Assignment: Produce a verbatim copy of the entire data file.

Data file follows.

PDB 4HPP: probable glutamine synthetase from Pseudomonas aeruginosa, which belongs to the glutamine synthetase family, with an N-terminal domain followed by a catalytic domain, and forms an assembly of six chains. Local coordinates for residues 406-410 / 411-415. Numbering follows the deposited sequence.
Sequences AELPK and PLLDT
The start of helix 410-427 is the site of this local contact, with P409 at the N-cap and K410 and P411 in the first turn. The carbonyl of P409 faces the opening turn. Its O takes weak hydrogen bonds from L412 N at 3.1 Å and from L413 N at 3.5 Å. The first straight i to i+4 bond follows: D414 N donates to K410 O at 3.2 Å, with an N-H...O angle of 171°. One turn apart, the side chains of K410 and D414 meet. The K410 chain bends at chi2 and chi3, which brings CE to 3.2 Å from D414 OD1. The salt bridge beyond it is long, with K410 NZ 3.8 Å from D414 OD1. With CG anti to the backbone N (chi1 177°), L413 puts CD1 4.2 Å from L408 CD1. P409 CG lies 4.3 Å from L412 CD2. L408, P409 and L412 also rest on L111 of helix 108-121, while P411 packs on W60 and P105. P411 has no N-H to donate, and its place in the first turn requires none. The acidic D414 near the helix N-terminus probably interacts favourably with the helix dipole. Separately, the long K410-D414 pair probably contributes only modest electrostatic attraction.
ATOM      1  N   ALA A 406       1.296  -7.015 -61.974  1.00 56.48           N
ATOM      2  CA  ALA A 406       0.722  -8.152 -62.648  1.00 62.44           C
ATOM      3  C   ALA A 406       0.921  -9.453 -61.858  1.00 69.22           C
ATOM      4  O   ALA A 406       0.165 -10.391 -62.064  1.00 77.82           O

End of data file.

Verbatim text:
PDB 4HPP: probable glutamine synthetase from Pseudomonas aeruginosa, which belongs to the glutamine synthetase family, with an N-terminal domain followed by a catalytic domain, and forms an assembly of six chains. Local coordinates for residues 406-410 / 411-415. Numbering follows the deposited sequence.
Sequences AELPK and PLLDT
The start of helix 410-427 is the site of this local contact, with P409 at the N-cap and K410 and P411 in the first turn. The carbonyl of P409 faces the opening turn. Its O takes weak hydrogen bonds from L412 N at 3.1 Å and from L413 N at 3.5 Å. The first straight i to i+4 bond follows: D414 N donates to K410 O at 3.2 Å, with an N-H...O angle of 171°. One turn apart, the side chains of K410 and D414 meet. The K410 chain bends at chi2 and chi3, which brings CE to 3.2 Å from D414 OD1. The salt bridge beyond it is long, with K410 NZ 3.8 Å from D414 OD1. With CG anti to the backbone N (chi1 177°), L413 puts CD1 4.2 Å from L408 CD1. P409 CG lies 4.3 Å from L412 CD2. L408, P409 and L412 also rest on L111 of helix 108-121, while P411 packs on W60 and P105. P411 has no N-H to donate, and its place in the first turn requires none. The acidic D414 near the helix N-terminus probably interacts favourably with the helix dipole. Separately, the long K410-D414 pair probably contributes only modest electrostatic attraction.
ATOM      1  N   ALA A 406       1.296  -7.015 -61.974  1.00 56.48           N
ATOM      2  CA  ALA A 406       0.722  -8.152 -62.648  1.00 62.44           C
ATOM      3  C   ALA A 406       0.921  -9.453 -61.858  1.00 69.22           C
ATOM      4  O   ALA A 406       0.165 -10.391 -62.064  1.00 77.82           O